Locked nested projects provide unprecedented flexibility in governing your site

It’s okay to admit it—when you heard that Tableau introduced locked nested sub projects in 2020.1, it may not have given you goose bumps or sent shivers down your spine. But, we are here to say that if you’re responsible for governance and structuring yours Tableau site, it may be one of the most powerful features to come along in quite awhile. This “little” feature is easy to overlook, but has a big positive impact on minimizing the needs for additional sites, delegating admin responsibilities, and providing the flexibility that your organization needs.

How do locked nested projects change my site management?

Mark Wu, Tableau Zen Master, stated, “Sub projects can now be locked independently. This is a game changer for all of us!” To understand why this is a big deal, let’s go back to pre-2020.1 days. When you locked a project, the entire locked parent/child hierarchy underneath it had the exact same permissions. This limitation required you to either have a very broad, flat tree structure—or you may have worked around it by spawning unnecessary, new sites. You don’t need to do that anymore!

Before: Pre-2020.1 the world was broad and flat.

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Locked projects drove the same permissions down to all its sub projects which triggered the proliferation of more top-level projects. User navigation of the site is much more challenging with so many projects. This limitation also led some to stand up additional sites, which has the downside of creating a “hard” boundary to sharing data sources and can make collaboration more challenging. Sites require duplicate project hierarchies, increasing the effort to create, permission, and manage across them.

After: Your site structure reflects your organization’s depth.

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You can now lock a project at ANY level in your site’s project folder structure regardless of whether the parent is locked with different permissions.  That allows you maximum flexibility to structure and permission your site in ways not possible before Tableau 2020.1.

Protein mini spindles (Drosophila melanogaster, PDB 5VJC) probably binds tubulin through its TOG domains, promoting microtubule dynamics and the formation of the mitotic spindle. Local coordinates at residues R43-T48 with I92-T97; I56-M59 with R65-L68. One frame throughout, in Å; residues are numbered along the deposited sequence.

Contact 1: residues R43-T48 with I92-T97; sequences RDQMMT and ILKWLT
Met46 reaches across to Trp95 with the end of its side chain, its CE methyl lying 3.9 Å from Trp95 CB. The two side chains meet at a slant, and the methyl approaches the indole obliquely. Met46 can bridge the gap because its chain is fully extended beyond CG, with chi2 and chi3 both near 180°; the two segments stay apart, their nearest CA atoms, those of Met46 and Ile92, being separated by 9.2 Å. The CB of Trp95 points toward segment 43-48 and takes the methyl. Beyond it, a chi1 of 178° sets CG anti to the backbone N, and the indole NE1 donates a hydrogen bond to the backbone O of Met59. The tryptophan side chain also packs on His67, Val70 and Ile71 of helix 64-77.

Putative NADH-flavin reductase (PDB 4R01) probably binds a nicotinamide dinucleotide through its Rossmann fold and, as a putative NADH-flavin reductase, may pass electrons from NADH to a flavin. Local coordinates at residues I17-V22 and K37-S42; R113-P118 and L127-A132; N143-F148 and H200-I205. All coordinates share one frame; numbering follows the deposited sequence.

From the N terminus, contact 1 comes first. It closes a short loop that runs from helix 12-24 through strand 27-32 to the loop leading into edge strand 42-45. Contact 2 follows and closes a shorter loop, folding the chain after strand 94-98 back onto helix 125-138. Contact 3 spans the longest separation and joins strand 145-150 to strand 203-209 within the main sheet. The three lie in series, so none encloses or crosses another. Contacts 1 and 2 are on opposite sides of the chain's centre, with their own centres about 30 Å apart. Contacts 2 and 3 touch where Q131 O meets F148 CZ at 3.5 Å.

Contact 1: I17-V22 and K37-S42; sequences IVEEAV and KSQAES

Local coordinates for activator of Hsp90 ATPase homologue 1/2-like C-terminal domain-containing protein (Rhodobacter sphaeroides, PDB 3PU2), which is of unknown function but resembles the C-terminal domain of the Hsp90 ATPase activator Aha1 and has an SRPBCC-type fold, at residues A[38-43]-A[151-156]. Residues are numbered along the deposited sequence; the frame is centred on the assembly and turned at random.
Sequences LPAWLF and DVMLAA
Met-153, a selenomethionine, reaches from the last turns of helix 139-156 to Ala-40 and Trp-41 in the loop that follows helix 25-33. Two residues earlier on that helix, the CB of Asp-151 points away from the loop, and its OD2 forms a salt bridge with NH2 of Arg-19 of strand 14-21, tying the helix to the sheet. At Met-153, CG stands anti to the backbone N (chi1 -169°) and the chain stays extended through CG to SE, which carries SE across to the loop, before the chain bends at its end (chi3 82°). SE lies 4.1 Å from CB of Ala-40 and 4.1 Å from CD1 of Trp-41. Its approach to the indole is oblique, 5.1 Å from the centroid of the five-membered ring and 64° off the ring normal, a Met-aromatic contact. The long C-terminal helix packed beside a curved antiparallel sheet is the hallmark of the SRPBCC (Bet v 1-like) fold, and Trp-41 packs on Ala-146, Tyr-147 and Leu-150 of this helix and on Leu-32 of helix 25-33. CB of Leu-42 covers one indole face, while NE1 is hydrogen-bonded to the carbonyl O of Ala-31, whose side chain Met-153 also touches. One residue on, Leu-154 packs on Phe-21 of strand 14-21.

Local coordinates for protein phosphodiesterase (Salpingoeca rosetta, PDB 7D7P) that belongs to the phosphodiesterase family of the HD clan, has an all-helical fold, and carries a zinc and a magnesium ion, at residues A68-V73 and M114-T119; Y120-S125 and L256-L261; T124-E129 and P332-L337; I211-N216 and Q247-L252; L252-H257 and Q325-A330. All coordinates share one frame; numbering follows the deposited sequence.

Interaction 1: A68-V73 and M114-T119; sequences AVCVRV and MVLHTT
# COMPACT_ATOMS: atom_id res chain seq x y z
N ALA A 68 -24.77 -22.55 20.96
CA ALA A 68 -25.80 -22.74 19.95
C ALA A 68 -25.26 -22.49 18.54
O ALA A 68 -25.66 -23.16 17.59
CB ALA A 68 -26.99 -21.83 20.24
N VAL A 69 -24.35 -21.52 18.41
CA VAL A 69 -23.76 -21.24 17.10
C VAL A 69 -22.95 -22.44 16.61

Why would I want to use locked nested projects?

Many organizations want to manage their content and permissions in ways that mimic their organizational structures. Think of all the potential benefits. Now you can empower project leaders or owners to lock sub projects with the permissions that meet their specific group needs at any level in the hierarchy. You free up admin time by delegating to the folks closer to the work, and help your Tableau site to be better organized and governed.

Locked Nested Projects simplifies permissioning by allowing you to:

  • Lock sub projects independently
  • Simplify top-level projects
  • Group similar projects together
  • Ensure access consistency
  • Ease admin burden by delegating to project owner/leaders

Organizations aren't flat, and neither is the way you govern your content. You can now organize your Tableau site and projects exactly the way you want—by department, region, content development lifecycle, or perhaps a combination.

Below are three common examples of organizing projects that can take advantage of Locked Nested Projects. Each color represents different group access that could be locked in place at the sub project level and below.

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Overall, we strongly recommend using locked projects along with group permissions rules to help ease the management of a Tableau site. Unlocked projects can promote a wild west culture, where everyone manages their own content permissions differently. In contrast, locked projects ensure consistency of permissions across content and provide the ability to delegate the admin role to project owners or leaders who know the appropriate details for each group’s content. 

How do I use locked nested projects?

You can apply nested projects to an existing project hierarchy regardless of when you created it.

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  1. Click the three-dot Action menu - Permissions... for a project.
  2. Click the Edit link in the upper left of the Permissions dialog.
  3. Click Locked and the check Apply to nested projects.

It’s very easy to overlook the new check box when you click to edit the locked settings for a project.

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